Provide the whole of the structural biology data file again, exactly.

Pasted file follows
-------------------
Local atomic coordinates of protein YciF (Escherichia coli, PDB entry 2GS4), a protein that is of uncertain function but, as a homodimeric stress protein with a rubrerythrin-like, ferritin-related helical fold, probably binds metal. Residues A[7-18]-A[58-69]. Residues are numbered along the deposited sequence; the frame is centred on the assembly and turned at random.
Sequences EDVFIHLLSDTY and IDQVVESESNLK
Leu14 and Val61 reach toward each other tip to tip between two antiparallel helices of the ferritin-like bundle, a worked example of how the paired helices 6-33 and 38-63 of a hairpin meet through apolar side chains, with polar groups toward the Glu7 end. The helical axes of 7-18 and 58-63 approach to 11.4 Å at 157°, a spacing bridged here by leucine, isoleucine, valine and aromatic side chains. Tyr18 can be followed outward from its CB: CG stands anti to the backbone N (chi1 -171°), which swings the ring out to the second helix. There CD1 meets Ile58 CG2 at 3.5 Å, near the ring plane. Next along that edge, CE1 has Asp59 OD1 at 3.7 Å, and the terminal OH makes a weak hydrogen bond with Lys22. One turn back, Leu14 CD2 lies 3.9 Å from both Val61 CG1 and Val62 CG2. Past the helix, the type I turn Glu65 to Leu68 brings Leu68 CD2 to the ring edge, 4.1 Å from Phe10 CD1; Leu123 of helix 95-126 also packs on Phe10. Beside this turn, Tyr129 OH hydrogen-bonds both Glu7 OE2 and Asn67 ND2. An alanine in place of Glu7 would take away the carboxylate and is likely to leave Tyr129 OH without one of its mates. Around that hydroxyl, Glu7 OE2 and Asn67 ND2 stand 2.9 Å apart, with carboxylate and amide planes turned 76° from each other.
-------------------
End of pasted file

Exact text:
Local atomic coordinates of protein YciF (Escherichia coli, PDB entry 2GS4), a protein that is of uncertain function but, as a homodimeric stress protein with a rubrerythrin-like, ferritin-related helical fold, probably binds metal. Residues A[7-18]-A[58-69]. Residues are numbered along the deposited sequence; the frame is centred on the assembly and turned at random.
Sequences EDVFIHLLSDTY and IDQVVESESNLK
Leu14 and Val61 reach toward each other tip to tip between two antiparallel helices of the ferritin-like bundle, a worked example of how the paired helices 6-33 and 38-63 of a hairpin meet through apolar side chains, with polar groups toward the Glu7 end. The helical axes of 7-18 and 58-63 approach to 11.4 Å at 157°, a spacing bridged here by leucine, isoleucine, valine and aromatic side chains. Tyr18 can be followed outward from its CB: CG stands anti to the backbone N (chi1 -171°), which swings the ring out to the second helix. There CD1 meets Ile58 CG2 at 3.5 Å, near the ring plane. Next along that edge, CE1 has Asp59 OD1 at 3.7 Å, and the terminal OH makes a weak hydrogen bond with Lys22. One turn back, Leu14 CD2 lies 3.9 Å from both Val61 CG1 and Val62 CG2. Past the helix, the type I turn Glu65 to Leu68 brings Leu68 CD2 to the ring edge, 4.1 Å from Phe10 CD1; Leu123 of helix 95-126 also packs on Phe10. Beside this turn, Tyr129 OH hydrogen-bonds both Glu7 OE2 and Asn67 ND2. An alanine in place of Glu7 would take away the carboxylate and is likely to leave Tyr129 OH without one of its mates. Around that hydroxyl, Glu7 OE2 and Asn67 ND2 stand 2.9 Å apart, with carboxylate and amide planes turned 76° from each other.